West of Ireland investment fund doubles to €72m

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West of Ireland investment fund doubles to €72m

Western Development Commission to invest €4m a year in local companies, writes Fearghal O’Connor


The Western Development Commission has grown to a total of €72m from the original €32m that was invested in it the by the State between 2001 and 2009. (stock photo)
The Western Development Commission has grown to a total of €72m from the original €32m that was invested in it the by the State between 2001 and 2009. (stock photo)

Millions of euros in additional funding is to be invested in small companies in the West of Ireland after a State-backed investment fund more than doubled in value since it was set up more than a decade ago.

The fund – managed by the Western Development Commission (WDC) – has grown to a total of €72m from the original €32m that was invested in it the by the State between 2001 and 2009.

The WDC – which is to publish a new strategic report this week is a statutory body that was established in 1997 to promote social and economic development in the western region, from Donegal to Clare.

The growth of the fund means that it now has an available balance of €48m to lend to small companies in the West over the next 10 years.

WDC CEO Tomás Ó Síocháin told the Sunday Independent that the organisation is now in a position to lend out or invest a total of €4m in a wide variety of small enterprises each year.

“Twenty years ago it was identified that there was no venture capital coming into this region. That has improved incrementally but there is still a significant gap between venture capital in Dublin and outside of Dublin.”

Just 6pc of venture capital went outside of the Dublin region last year, according to Ó Síocháin.

“We are trying to fill that need in this region and we do it under state aid rules so we match private funding and invest on a commercial basis in expectation of a return. We have a balanced portfolio where some you win and some you lose.”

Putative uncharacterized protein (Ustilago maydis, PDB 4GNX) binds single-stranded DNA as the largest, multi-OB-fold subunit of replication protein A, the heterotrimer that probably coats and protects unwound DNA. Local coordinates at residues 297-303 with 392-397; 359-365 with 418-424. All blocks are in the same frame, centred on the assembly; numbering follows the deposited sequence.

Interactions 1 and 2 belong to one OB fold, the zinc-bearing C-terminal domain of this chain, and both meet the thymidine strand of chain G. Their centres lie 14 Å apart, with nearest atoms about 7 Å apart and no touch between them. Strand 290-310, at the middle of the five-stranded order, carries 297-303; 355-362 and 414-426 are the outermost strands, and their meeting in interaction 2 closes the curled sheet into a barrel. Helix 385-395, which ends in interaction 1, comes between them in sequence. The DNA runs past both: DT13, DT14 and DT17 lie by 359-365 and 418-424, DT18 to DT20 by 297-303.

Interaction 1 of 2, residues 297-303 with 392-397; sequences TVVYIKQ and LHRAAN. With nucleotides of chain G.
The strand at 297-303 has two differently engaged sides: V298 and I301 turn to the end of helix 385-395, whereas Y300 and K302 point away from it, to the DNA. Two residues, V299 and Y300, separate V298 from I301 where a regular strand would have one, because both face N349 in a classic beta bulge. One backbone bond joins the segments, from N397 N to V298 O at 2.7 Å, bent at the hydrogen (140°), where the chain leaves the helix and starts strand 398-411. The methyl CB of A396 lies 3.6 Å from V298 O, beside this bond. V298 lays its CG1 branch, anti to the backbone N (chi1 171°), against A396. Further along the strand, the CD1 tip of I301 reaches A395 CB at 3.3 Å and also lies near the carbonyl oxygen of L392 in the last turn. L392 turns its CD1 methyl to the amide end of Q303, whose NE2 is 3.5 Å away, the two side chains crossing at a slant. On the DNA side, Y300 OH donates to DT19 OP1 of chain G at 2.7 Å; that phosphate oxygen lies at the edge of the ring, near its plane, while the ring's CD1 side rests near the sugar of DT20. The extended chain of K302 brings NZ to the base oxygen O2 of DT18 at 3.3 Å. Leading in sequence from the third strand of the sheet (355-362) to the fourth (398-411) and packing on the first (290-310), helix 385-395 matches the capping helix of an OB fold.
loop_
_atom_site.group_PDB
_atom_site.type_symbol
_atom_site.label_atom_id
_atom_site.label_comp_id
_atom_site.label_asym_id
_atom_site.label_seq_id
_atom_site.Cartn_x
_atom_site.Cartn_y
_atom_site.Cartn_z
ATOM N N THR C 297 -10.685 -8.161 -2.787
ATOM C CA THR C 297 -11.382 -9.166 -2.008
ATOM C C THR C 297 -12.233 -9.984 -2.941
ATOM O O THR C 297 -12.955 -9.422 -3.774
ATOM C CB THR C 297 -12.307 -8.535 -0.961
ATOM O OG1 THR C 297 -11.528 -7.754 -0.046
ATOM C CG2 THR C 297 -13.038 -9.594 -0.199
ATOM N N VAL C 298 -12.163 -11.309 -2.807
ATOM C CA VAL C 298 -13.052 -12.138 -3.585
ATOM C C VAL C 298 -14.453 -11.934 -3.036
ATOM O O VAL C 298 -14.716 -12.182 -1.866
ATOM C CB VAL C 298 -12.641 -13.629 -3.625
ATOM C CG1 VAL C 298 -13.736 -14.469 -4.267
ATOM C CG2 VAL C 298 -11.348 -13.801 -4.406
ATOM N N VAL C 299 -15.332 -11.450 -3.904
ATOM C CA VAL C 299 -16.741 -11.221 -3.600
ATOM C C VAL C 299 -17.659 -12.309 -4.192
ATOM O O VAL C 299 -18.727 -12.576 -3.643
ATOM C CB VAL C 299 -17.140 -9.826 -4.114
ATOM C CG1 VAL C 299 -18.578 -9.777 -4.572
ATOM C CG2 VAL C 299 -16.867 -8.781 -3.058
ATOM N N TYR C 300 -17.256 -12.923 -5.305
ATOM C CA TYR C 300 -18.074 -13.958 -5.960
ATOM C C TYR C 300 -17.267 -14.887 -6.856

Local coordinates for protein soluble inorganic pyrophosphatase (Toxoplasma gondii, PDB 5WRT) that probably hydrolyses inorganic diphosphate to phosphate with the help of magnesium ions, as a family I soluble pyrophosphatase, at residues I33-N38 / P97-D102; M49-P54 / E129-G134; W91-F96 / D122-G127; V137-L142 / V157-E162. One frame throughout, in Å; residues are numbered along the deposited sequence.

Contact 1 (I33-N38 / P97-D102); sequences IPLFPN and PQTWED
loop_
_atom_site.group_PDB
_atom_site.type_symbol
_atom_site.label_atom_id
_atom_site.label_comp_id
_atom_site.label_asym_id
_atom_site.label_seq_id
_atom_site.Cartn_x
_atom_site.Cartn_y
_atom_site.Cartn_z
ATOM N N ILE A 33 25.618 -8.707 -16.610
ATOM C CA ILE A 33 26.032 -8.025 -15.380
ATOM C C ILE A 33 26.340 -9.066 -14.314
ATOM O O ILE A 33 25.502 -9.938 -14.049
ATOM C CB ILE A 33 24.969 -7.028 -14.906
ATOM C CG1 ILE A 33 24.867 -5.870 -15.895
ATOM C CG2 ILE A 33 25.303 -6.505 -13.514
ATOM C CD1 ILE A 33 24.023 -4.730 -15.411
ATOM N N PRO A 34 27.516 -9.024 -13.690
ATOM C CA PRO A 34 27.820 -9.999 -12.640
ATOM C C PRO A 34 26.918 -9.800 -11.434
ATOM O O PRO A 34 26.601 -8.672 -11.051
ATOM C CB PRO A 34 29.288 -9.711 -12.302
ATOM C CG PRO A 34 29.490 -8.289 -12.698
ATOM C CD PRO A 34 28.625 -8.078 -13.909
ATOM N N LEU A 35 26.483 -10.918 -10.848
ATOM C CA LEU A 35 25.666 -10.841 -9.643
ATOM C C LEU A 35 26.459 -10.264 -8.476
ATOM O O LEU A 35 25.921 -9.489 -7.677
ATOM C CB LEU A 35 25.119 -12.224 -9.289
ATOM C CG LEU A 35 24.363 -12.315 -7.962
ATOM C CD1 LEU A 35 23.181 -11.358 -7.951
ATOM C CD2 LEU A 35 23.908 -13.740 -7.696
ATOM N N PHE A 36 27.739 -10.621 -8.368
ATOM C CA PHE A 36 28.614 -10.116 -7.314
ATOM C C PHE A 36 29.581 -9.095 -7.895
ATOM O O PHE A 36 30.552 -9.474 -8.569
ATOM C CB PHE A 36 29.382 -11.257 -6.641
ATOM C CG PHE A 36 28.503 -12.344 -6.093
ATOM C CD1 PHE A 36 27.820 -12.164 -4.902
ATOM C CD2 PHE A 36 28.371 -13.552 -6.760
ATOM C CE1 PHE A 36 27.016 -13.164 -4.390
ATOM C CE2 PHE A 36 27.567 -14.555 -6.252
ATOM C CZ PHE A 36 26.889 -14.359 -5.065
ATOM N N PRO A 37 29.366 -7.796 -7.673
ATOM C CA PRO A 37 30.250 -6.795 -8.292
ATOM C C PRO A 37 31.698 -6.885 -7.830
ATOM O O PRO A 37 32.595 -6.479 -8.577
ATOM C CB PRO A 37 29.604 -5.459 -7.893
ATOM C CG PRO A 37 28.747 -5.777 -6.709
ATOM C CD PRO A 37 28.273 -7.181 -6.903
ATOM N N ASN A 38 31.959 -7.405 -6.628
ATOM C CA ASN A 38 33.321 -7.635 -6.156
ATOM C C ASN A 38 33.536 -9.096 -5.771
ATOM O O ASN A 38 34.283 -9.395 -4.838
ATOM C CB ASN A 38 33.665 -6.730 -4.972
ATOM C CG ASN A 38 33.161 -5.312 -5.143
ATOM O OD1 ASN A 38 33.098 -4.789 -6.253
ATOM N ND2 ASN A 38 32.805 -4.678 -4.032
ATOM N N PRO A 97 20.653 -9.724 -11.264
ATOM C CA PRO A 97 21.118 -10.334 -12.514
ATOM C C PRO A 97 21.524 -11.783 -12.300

Ó Síocháin said the WDC was looking to promote sustainable enterprise in the region.

“The system as a whole is very often tied into a five-year election cycle. As governments change, priorities change. But the advantage to us of having this resource available is that we can take a 10-year view and we are planning to identify one or two sectors that we can put a portion of that money to work in to generate a pipeline of investment,” he said.

Investment would be targeted at established areas such as the medtech sector in Galway but would also look at more traditional businesses in more remote areas, he said.

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“If we can add two or three jobs by working with those companies, in relative terms that has a significant impact in an area which can match the impact of a job announcement of 100 or 200 jobs in an urban centre,” he said.

The WDC is also set to announce a new venture called the Atlantic Economic Corridor that will see €1m in dormant account funding invested in establishing a network of enterprise hubs across the west, from Donegal to Kerry.

The new scheme will tie together around 72 enterprise hubs and digital spaces that are run by a range of state and community organisations. “For clients we want to create a one-stop shop of information for what is available in the region. And for the hubs themselves we can help develop hub managers and look at common issues and problems that are common to them all.”

Sunday Indo Business

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